another great find from RecoveryIsSexy.com
My name is Ed and I’m an atheist alcoholic in AA
I am addressing this to alcoholics who have had trouble with the religious overtones in the A.A. program. To those who do not accept the idea of a supernatural being, let me assert that it is always people who have strengthened me when I needed help.
I admit that I need more strength than I alone possess to overcome the compulsion to drink. I receive this strength from the power for good generated in A.A. I have interpreted the frequent mention of “God” in the Twelve Steps and elsewhere as power that comes from other people.
After a year and a half of real sobriety (I had been trying to grasp the A.A. program for three years previously), I suffered a personal catastrophe. I do not ascribe my dilemma to punishment for past “sins,” nor have I the vanity to think that a deity would choose me for martyrdom. Certainly, it is ironic that I should have become crippled after a period of genuine sobriety and not during a bout of drunkenness. But it is nothing more than that — simply ironic.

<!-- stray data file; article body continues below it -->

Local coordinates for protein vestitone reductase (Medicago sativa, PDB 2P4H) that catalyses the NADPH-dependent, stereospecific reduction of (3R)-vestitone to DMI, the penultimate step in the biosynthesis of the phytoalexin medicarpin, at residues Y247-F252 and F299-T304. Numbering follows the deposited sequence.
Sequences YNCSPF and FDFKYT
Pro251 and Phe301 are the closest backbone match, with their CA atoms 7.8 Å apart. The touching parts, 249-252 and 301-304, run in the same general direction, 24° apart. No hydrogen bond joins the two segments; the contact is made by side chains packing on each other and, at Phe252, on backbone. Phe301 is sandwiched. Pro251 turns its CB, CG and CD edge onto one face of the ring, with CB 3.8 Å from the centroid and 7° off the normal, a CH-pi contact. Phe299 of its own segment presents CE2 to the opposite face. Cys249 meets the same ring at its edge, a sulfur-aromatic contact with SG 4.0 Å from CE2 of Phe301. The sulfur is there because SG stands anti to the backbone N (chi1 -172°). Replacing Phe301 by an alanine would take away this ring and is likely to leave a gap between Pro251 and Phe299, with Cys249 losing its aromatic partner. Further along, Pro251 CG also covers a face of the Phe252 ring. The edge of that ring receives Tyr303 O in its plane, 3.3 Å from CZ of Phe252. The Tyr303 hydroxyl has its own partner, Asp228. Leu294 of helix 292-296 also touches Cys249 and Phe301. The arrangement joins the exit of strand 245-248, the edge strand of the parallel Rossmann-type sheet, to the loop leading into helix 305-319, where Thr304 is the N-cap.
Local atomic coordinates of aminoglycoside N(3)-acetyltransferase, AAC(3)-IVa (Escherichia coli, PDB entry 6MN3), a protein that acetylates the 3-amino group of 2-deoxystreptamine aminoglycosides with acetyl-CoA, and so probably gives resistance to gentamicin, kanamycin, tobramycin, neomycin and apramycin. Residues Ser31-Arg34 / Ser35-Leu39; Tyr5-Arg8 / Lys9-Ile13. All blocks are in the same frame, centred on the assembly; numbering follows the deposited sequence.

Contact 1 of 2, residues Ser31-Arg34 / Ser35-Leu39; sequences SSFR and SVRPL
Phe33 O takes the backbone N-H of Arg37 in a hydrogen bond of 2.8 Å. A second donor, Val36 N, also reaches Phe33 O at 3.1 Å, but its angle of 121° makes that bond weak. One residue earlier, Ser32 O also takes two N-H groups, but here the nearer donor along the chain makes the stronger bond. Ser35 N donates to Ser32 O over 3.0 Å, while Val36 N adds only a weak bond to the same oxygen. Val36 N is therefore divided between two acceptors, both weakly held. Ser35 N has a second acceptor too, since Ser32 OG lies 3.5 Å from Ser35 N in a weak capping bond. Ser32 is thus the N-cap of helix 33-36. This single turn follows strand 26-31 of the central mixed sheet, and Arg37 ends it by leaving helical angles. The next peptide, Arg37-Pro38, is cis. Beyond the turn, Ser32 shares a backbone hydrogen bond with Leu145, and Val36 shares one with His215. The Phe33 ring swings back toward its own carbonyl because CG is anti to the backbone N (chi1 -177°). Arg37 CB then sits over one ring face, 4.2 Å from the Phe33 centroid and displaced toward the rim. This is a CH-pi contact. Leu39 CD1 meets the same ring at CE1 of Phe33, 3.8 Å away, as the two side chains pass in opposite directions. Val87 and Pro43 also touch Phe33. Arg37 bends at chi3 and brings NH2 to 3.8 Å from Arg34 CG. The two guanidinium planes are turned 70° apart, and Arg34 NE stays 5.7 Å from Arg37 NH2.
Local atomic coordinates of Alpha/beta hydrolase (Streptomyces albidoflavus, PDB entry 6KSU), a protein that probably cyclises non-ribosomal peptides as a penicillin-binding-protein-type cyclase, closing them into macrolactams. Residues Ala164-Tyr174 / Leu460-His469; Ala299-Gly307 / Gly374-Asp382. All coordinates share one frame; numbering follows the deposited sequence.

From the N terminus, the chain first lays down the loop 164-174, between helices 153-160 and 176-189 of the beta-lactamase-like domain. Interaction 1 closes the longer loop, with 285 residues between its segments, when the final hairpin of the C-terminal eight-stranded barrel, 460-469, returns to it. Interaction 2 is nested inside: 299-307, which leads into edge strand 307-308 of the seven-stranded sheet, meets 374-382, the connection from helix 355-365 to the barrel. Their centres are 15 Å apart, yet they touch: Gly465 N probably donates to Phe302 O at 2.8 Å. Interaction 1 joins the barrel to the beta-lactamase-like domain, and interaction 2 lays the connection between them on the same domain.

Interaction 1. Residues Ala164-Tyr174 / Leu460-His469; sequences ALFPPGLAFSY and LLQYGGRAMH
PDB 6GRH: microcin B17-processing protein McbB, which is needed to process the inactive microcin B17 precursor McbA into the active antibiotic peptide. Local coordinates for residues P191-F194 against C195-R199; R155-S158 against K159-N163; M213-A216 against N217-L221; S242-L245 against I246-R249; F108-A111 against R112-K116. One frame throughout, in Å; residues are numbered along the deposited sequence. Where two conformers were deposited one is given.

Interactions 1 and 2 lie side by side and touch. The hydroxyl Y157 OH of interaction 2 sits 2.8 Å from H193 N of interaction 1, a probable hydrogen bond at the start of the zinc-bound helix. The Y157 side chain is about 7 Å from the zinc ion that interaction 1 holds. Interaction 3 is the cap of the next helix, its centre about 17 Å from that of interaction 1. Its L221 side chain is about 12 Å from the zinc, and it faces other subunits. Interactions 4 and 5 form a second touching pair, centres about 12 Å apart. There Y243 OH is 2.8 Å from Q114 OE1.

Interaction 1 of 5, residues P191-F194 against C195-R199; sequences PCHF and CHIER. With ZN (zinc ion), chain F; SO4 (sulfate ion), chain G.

I have a deep belief in human morality. I believe that evil impulses can be subordinated by decent actions. A.A. brings out impulses for good, and this has tremendous force. In my opinion, this sum total of good actions is the “higher power.”
In the words of a Unitarian minister: “In a world that has lost, or is losing fast, any convincing concept of divine providence at work, of a personal God ordering the affairs of humanity, it is not necessary to assume that the only alternative to a human-cherishing universe is a hostile or satanic universe. There is the much more likely alternative of a neutral universe where people live, hammering out salvation without hope of heaven or dread of hell. People can find that life has value, not because a divine being so ordains, but because the achievements of good men and women, laboring together with love and self-respect, are self-validating and self-rewarding.”
For a period of over two years, I was practically a Loner, being able to attend only a couple of meetings a year. Fortunately, my wife has a good understanding of alcoholism (because of past association with a family group), and I was able to have almost daily discussions with her. Now, however, we have formed an A.A. group in this area that meets in my home weekly.
I was not able to accept A.A. or the very real help it could give until I made a rationalistic interpretation of the program. I am still an atheist, but I am a grateful atheist.
I don’t want to change A.A. It works for me. I just want it to be effective in attracting rationalists. Their membership will help A.A. tremendously.